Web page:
from the book "The Lost keys of Freemasonry or The Secret of Hiram Abiff"
by Manly Palmer Hall.
What words are there in modern language to describe the great temple of Ammon Ra? It now stands amidst the sands of Egypt a pile of broken ruins, but in the heyday of its glory it rose a forest of plumed pillars holding up roofs of solid sandstone, carved by hands long laid to rest into friezes of lotus blossoms and papyrus and colored lifelike by pigments the secrets of which were lost with the civilization that discovered them.
A checkerboard floor of black and white blocks stretched out until it was lost among the wilderness of pillars. From the massive walls the impassive faces of gods unnamed looked down upon the silent files of priests who kept alight the altar fires, whose feeble glow alone alighted the massive chambeors throughout the darkness of an Egyptian night. It was a weird, impressive scene, and the flickering lights sent strange, ghostly forms scurrying among the piles of granite which rose like mighty altars from the darkness below to be lost in the shadows above.
Suddenly a figure emerged from the shadows, carrying in his hand a small oil lamp which pierced the darkness like some distant star, bringing into strange relief the figure of him who bore it. He appeared to be old, for his long beard and braided hair were quite gray, but his large black eyes shone with a fire seldom seen even in youth. He was robed from head to foot in blue and gold, and around his forehead was coiled a snake of precious metal, set with jewelled eyes that gave out flashes of light. Never had the light of Ra's chamber shone on a grander head or a form more powerful than that of the high priest of the temple. He was the mouthpiece of the gods and the sacred wisdom of ancient Egypt was impressed in fiery letters upon his soul. As he crossed the great room - in one hand the sceptre of the priestcraft, in the other the tiny lamp - he was more like a spirit visitor from beyond the environs of death than a physical being, for his jewelled sandals made no sound and the sheen from his robes form ed a halo of light around his stately form.
Down through the silent passageways, lined with their massive pillars, passed the phantom figure - down steps lined with kneeling sphinxes and through avenues of crouching lions the priest picked his way until at last he reached a vaulted chamber whose marble floor bore strange designs traced in some language long forgotten. Each angle of the many-sided and dimly-lighted room was filled by a seated figure carved in stone, so massive that its head and shoulders were lost in shadows no eye could pierce.
In the center of this mystic chamber stood a great chest of some black stone carved with serpents and strange winged dragons. The lid was a solid slab, weighing hundreds of pounds, without handle of any kind and the chest apparently had no means of being opened without the aid of some herculean power.
The high priest leaned over and from the lamp he carried lighted the fire upon an altar that stood near, sending the shadows of that weird chamber scurrying into the most distant corners. As the flame rose, it was reflected from the great stone faces above, which seemed to stare at the black coffer in the center of the room with their strange, sightless eyes.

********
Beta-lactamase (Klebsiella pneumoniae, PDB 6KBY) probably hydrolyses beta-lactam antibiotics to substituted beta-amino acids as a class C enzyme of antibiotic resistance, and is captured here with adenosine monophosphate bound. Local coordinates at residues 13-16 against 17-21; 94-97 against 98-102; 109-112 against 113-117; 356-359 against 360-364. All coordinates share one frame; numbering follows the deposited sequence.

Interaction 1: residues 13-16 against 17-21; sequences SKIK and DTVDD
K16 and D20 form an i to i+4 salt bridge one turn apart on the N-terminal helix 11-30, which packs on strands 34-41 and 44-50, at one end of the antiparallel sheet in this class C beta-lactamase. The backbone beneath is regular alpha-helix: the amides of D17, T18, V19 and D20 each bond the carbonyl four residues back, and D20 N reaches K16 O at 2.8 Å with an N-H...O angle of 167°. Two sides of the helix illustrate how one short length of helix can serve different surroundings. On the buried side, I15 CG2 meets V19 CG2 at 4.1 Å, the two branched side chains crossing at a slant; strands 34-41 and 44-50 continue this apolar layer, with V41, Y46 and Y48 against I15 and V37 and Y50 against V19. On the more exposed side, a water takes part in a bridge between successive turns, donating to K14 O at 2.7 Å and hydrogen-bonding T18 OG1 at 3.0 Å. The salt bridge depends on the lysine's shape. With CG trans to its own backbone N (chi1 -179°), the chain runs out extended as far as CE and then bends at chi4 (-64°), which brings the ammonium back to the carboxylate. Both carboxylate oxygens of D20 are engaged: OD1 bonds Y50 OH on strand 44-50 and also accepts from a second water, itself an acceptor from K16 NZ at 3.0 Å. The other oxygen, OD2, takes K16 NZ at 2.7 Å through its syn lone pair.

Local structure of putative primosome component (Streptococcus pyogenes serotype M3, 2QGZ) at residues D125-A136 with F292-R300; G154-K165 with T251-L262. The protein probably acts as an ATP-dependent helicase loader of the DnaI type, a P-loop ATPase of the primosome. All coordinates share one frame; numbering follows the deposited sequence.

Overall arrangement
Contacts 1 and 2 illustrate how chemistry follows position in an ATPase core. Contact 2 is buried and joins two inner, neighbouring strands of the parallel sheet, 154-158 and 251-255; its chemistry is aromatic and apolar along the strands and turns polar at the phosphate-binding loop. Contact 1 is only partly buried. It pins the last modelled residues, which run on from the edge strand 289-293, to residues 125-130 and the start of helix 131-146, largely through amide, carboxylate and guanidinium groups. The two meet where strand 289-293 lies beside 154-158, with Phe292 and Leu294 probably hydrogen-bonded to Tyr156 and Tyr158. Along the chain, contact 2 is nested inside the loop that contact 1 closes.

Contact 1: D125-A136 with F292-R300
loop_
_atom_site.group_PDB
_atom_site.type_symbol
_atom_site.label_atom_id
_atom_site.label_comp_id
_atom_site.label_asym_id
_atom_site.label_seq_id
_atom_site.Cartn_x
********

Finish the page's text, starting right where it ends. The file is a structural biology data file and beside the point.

Raising his serpent-wound staff and facing the chest of sombre marble, the priest called out in a voice that echoed and re-echoed from every nook and cranny of the ancient temple:
"Aradamas, come forth!"
Then a strange thing happened. The heavy slab that formed the cover of the great coffer slowly raised as though lifted by unseen hands and there emerged from its dark recesses a slim, white-clad figure with his forearms crossed on his breast-the figure of a man perhaps thirty years old, his long, black hair hanging down upon his white-robed shoulders in strange contrast to the seamless garment that he wore. His face, devoid of emotion, was as handsome and serene as the great face of Ammon Ra himself that gazed down upon the scene. Silently Aradamas stepped from the ancient tomb and advanced slowly toward the high priest. When about ten paces from the earthly representative of the gods, he paused, unfolded his arms, and extended them across his chest in salutation. In one hand he carried a cross with a ring as the upper arm and this he proffered to the priest. Aradamas stood in silence as the high priest, raising his sceptre to one of the great stone figures, addressed an invocation to the Sun-God of the universe. This finished, he then addressed the youthful figure as follows:
"Aradamas, you seek to know the mystery of creation, you ask that the divine illumination of the Thrice-Greatest and the wisdom that for ages has been the one gift the gods would shower upon mankind, be entrusted to you. Little you understand of the thing you ask, but those who know have said that he who proves worthy may receive the truth. Therefore, stand you here today to prove your divine birthright to the teaching that you ask."
The priest pronounced these words slowly and solemnly and then pointed with his sceptre to a great dim archway surmounted by a winged globe of gleaming gold.
"Before thee, up those steps and through those passageways, lies the path that leads to the eye of judgment and the feet of Ammon Ra. Go, and if thy heart be pure, as pure as the garment that thou wearest, and if thy motive be unselfish, thy feet shall not stumble and thy being shall be filled with light. But remember that Typhon and his hosts of death lurk in every shadow and that death is the result of failure."
Aradamas turned and again folded his arms over his breast in the sign of the cross. As he walked slowly through the somber arch, the shadows of the great Unknown closed over him who had dedicated his life to the search for the Eternal. The priest watched him until he was lost to sight among the massive pillars beyond the shent span that divided the living from the dead. Then slowly falling on his knees before the gigantic statue of Ra and raising his eyes to the shadows that through the long night conceal ed the face of the Sun-God, he prayed that the youth might pass from the darkness of the temple pillars to the light he sought.
It seemed that for a second a glow played around the face of the enormous statue and a strange hush of peace filled the ancient temple. The high priest sensed this, for rising, he relighted his lamp and walked slowly away. His beacon of light shone fainter and fainter in the distance, and finally was lost to view among the papyrus blooms of the temple pillars. All that remained were the dying flames on the altar, which sent strange flickering glows over the great stone coffer and the twelve judges of the Egyptian dead.